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ISSN: 2329-6887
Journal of Pharmacovigilance
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Drug Discovery and Development: An Insight into Pharmacovigilance

Prashansa Agrawal*
College of Pharmacy, The University of Arizona, Tucson, Arizona, USA
Corresponding Author : Prashansa Agrawal
College of Pharmacy, The University of Arizona
Tucson, Arizona, 85721, USA
Tel: +1 520-626-6749
E-mail: [email protected]
Received June 16, 2014; Accepted June 19, 2014; Published June 27, 2014
Citation: Agrawal P (2014) Drug Discovery and Development: An Insight into Pharmacovigilance. J Pharmacovigilance 2:e120. doi: 10.4172/2329-6887.1000e120
Copyright: © 2014 Agrawal P. This is an open-access article distributed under the terms of the Creative Commons Attribution License, which permits unrestricted use, distribution, and reproduction in any medium, provided the original author and source are credited.
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Drug discovery and development is a long-term, competitive, expensive and complicated process. Bringing the drugs from the bench to the market, that is, from screening and identification of the drug to its introduction to the market, takes several years of efforts [1]. The process of discovering and developing a new drug involves an intricate interaction between investors, industry, academia, patent laws, regulatory authorities, marketing and the necessity to balance confidentiality with communication [2]. The complete process of presenting a drug to the patients involves four stages- drug discovery, drug development, regulatory review and approval, and marketing [3].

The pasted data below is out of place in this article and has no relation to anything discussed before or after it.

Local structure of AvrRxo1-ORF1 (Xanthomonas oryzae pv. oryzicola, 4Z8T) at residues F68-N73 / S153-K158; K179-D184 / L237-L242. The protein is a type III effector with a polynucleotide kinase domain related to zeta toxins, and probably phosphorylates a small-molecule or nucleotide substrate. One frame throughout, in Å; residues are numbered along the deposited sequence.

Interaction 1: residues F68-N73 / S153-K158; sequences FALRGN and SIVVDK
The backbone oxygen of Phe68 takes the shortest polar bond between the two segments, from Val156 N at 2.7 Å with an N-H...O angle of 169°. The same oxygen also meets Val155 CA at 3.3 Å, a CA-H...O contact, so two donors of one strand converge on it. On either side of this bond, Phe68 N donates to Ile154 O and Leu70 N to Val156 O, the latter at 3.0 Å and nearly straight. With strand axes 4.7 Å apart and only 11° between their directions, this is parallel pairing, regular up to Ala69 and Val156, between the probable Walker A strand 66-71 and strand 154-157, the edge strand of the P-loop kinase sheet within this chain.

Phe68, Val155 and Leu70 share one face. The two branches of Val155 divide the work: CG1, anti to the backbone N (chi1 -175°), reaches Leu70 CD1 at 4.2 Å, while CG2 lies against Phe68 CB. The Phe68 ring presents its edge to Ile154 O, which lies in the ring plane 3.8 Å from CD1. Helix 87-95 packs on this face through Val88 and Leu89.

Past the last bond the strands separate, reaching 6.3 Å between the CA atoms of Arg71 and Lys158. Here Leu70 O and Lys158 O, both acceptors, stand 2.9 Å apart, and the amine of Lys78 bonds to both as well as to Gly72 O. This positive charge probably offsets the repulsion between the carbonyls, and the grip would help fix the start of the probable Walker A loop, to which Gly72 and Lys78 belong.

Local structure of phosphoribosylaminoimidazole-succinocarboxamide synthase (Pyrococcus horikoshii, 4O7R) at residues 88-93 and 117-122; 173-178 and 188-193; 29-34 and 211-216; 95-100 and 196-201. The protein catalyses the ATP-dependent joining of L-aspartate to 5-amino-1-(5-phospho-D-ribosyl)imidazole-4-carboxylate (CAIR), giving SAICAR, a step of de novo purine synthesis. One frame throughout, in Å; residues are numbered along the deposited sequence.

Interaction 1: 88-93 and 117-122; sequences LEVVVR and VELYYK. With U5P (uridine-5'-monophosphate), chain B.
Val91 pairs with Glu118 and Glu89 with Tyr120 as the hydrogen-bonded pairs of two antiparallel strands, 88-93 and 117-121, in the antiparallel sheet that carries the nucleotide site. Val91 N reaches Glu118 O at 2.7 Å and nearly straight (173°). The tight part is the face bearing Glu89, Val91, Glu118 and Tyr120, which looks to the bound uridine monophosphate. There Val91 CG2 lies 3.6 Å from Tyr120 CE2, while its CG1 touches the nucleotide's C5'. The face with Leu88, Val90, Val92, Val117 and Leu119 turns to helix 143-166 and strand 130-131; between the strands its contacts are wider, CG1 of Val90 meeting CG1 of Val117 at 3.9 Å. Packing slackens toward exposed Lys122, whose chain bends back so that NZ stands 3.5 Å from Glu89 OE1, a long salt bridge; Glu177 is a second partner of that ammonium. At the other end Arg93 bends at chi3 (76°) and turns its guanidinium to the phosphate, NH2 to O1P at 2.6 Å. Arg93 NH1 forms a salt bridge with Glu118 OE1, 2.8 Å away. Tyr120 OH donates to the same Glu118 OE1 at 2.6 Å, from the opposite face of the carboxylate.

Drug Discovery
In the drug discovery process, the first step is to identify an appropriate 'druggable' target [4], which can be a biomolecule or a protein receptor that is explicitly associated with a disease condition or pathology. After the target has been identified, the next step involves target validation and the confirmation of its role in the disease progression. This is followed by testing of the target against different small molecule compounds to identify lead compounds which can interact with the target biomolecule and display the potential to either nullify or slow the disease development. The lead compounds can be identified by screening a library of compounds through various methods, such as high-throughput screening [5], de novo synthesis [6], and isolation from the natural products [7].